In terms of post volume, brands typically can communicate more on Twitter than Facebook before annoying their followers, thanks to Twitter’s @replies, which are hidden from users’ feeds if they are not following those mentioned in the tweets. Forman and her AmEx partner are active Facebook users, and they use their personal experience to guide and inspire their posting schedule on Facebook and Twitter so as not to overwhelm their followers.
9. Create a User-Centric Experience
Social media has changed the way we market — billboards, print ads and commercials were always one-way. Now, brands engage in dialogue with the consumer, and communication has become a two-way street. Fishman says that, for this reason, you must make sure that the most important thing is to be “100% user-centric.” He adds that everything the MTV social team does is first assessed through the lens of, “How are we adding value for our users?” MTV’s TJ campaign also drove home the commitment to the users –- TJ Gabi fully dedicates her day to blogging, tweeting and interacting with the users and “isn’t beholden to some of the priorities that we are at the corporate level,” Fishman says.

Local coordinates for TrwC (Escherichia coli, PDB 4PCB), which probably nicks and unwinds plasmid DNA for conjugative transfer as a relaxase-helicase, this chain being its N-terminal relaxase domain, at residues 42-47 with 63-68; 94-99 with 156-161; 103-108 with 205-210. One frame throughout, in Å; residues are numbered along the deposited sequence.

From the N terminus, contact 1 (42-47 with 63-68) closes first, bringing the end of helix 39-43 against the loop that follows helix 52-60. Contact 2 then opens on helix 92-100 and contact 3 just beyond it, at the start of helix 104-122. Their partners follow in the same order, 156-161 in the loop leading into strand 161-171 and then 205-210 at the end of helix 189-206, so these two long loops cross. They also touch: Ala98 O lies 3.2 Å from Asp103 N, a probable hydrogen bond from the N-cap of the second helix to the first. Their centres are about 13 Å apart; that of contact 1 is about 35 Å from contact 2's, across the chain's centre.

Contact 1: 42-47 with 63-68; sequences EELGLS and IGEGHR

Part of this user-centric experience can be thanking and rewarding the users. When someone “likes” your brand or follows it on Twitter, he’s publicly endorsing your company and becoming a brand ambassador. And so, he should be acknowledged. Forman says a huge part of AmEx’s social media campaign is making its cardmembers feel special -– they have exclusive access to concert tickets, travel giveaways and special discounts.